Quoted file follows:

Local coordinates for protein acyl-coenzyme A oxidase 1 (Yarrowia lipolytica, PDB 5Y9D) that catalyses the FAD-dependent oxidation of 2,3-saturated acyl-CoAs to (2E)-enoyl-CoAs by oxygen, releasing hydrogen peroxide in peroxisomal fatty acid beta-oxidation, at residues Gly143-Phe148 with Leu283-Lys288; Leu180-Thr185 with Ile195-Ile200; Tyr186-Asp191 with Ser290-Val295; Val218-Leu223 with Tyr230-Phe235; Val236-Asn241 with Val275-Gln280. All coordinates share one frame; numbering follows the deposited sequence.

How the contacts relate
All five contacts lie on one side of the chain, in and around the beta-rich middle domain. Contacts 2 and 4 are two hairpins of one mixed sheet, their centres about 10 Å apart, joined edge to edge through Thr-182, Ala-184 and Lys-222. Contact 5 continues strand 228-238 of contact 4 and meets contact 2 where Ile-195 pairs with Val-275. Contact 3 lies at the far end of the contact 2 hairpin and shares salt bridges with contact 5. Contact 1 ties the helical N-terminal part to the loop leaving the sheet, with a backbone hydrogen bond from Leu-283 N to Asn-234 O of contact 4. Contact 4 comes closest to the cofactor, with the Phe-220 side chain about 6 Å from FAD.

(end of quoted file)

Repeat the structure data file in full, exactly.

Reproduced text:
Local coordinates for protein acyl-coenzyme A oxidase 1 (Yarrowia lipolytica, PDB 5Y9D) that catalyses the FAD-dependent oxidation of 2,3-saturated acyl-CoAs to (2E)-enoyl-CoAs by oxygen, releasing hydrogen peroxide in peroxisomal fatty acid beta-oxidation, at residues Gly143-Phe148 with Leu283-Lys288; Leu180-Thr185 with Ile195-Ile200; Tyr186-Asp191 with Ser290-Val295; Val218-Leu223 with Tyr230-Phe235; Val236-Asn241 with Val275-Gln280. All coordinates share one frame; numbering follows the deposited sequence.

How the contacts relate
All five contacts lie on one side of the chain, in and around the beta-rich middle domain. Contacts 2 and 4 are two hairpins of one mixed sheet, their centres about 10 Å apart, joined edge to edge through Thr-182, Ala-184 and Lys-222. Contact 5 continues strand 228-238 of contact 4 and meets contact 2 where Ile-195 pairs with Val-275. Contact 3 lies at the far end of the contact 2 hairpin and shares salt bridges with contact 5. Contact 1 ties the helical N-terminal part to the loop leaving the sheet, with a backbone hydrogen bond from Leu-283 N to Asn-234 O of contact 4. Contact 4 comes closest to the cofactor, with the Phe-220 side chain about 6 Å from FAD.